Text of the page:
Allergy, Rhinitis and Sinusitis
What are allergies and how do they happen?
Allergies occur when the body's immune system misidentifies a normally harmless foreign substance as a threat to the body. An inflammatory reaction takes place in an attempt to eject this substance from the system, resulting in a variety of symptoms inflaming skins, sinuses and nasal passages, airways or digestive system. The severity of allergies varies from person to person and can range from minor irritation to anaphylaxis - a potentially life-threatening emergency. While most allergies can't be cured, treatments can help relieve the symptoms.
What are common allergens (substances that produce allergic reactions)?
Foods, pollen, animal dander, mold, insect venom, drugs, and dust mites, etc.
What are the causes and symptoms of allergies in Oriental medicine?
Typically, an underlying weakness, often a deficiency of Lung and Spleen Qi, makes persons susceptible to allergic reactions. Lung Qi is responsible for the proper function of the entire respiratory tract, including the nasal passages. Spleen Qi controls the transport of fluids. When Spleen Qi is impaired, the digestive function is weak, which leads to an overproduction of mucus collecting in the lungs. Pathogenic Wind is the major cause in all cases of allergies, usually combining with another pathogenic influence in dampness, cold or heat.
In seasonal allergies, such as hay fever, the most common diagnosis is wind and dampness. This combination produces a sudden onset of symptoms, including sneezing, itchy noses, eyes or throat, runny and stuffy noses, watery, red or swollen eyes, and a heavy sensation in the head with copious mucus. A food allergy can cause a tingling sensation in the mouth, swelling of the lips, tongue, face or throat, hives, or even anaphylaxis. Atopic dermatitis, an allergic skin condition also called eczema, can cause the skin to itch, red, flake or peel off.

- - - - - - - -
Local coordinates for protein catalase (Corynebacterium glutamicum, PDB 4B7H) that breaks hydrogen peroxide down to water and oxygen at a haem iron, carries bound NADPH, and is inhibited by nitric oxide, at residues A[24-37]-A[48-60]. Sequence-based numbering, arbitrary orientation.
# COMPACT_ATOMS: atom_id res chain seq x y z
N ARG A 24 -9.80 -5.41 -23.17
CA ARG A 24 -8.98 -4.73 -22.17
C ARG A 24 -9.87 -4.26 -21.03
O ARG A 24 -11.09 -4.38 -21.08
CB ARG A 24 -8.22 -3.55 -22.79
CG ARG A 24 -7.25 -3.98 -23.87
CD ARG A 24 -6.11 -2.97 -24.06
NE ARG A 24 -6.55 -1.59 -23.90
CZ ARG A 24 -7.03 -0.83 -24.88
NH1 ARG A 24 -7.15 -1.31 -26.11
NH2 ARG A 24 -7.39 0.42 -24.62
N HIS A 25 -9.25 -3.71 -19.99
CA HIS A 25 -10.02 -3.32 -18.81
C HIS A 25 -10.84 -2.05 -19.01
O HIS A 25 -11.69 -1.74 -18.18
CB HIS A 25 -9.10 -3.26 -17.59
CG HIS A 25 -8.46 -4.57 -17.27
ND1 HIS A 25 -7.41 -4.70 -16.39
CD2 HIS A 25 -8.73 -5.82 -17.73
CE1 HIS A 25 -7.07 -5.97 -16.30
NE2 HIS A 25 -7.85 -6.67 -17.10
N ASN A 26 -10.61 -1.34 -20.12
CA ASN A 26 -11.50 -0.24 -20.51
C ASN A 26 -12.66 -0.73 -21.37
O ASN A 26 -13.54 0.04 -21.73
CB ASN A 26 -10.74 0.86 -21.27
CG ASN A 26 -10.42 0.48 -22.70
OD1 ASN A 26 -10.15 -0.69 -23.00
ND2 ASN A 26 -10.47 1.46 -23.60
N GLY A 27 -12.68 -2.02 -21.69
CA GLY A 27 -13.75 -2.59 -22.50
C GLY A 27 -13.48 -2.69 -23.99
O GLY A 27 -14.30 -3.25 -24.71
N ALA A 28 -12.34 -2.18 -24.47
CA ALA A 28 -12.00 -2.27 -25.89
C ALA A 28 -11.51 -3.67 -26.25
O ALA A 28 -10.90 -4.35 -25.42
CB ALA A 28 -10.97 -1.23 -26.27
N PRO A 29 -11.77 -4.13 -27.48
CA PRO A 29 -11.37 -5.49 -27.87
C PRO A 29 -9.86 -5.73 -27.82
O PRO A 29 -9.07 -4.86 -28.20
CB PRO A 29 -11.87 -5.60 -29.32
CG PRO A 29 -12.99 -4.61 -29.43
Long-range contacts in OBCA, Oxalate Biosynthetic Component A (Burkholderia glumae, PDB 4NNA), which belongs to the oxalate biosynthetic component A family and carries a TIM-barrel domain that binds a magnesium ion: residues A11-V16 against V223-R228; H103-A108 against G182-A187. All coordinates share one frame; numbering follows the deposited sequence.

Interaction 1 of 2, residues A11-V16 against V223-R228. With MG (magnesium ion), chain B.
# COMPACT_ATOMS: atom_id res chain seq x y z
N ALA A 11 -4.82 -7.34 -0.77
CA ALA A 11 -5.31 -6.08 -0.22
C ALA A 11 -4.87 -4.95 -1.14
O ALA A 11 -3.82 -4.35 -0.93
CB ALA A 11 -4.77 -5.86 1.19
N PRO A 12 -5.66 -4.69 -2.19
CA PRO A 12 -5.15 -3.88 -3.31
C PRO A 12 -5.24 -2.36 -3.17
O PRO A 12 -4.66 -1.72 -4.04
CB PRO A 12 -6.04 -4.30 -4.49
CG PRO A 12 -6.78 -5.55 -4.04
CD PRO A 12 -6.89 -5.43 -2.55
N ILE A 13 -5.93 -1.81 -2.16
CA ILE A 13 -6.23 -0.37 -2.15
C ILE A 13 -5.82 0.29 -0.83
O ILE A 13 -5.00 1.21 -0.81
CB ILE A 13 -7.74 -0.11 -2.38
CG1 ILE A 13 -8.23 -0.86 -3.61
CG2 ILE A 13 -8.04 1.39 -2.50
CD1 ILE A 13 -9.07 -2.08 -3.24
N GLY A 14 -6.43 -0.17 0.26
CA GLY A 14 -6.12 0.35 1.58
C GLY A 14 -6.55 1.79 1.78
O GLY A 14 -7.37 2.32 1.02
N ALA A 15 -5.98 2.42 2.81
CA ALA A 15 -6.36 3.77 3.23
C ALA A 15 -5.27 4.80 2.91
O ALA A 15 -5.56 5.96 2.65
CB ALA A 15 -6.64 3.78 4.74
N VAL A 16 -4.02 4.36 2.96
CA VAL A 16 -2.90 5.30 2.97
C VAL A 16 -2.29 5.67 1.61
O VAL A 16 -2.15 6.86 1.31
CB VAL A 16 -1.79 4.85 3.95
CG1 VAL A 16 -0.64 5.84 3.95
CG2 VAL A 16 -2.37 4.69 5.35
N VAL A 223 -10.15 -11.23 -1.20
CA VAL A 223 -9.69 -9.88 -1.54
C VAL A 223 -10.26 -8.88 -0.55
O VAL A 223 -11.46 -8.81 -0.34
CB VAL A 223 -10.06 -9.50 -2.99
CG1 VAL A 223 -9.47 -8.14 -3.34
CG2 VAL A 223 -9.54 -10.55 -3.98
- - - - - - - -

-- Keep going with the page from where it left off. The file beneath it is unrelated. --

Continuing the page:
What can Oriental medicine do to treat allergies?
Biernacki, W., & Peake, M. D. (1998). Acupuncture in treatment of stable asthma. Respiratory medicine, 92(9), 1143-1145.
Christensen, P. A., Laursen, L. C., Taudorf, E., Sørensen, S. C., & Weeke, B. (1984). Acupuncture and bronchial asthma. Allergy, 39(5), 379-385.
Ng, D. K., Chow, P. Y., Ming, S. P., Hong, S. H., Lau, S., Tse, D., ... & Kwok, K. L. (2004). A double-blind, randomized, placebo-controlled trial of acupuncture for the treatment of childhood persistent allergic rhinitis. Pediatrics, 114(5), 1242-1247.
Pfab, F., Huss‐Marp, J., Gatti, A., Fuqin, J., Athanasiadis, G. I., Irnich, D., ... Darsow, U. (2010). Influence of acupuncture on type I hypersensitivity itch and the wheal and flare response in adults with atopic eczema–a blinded, randomized, placebo‐controlled, crossover trial. Allergy, 65(7), 903-910.
Sheehan, M. P., Rustin, M. H. A., Buckley, C., Harris, D. J., Ostlere, L., Dawson, A., ... & Brostoff, J. (1992). Efficacy of traditional Chinese herbal therapy in adult atopic dermatitis. The Lancet, 340(8810), 13-17.
Xue, C. C., English, R., Zhang, J. J., Da Costa, C., & Li, C. G. (2002). Effect of acupuncture in the treatment of seasonal allergic rhinitis: a randomized controlled clinical trial. The American journal of Chinese medicine, 30(1), 1-11.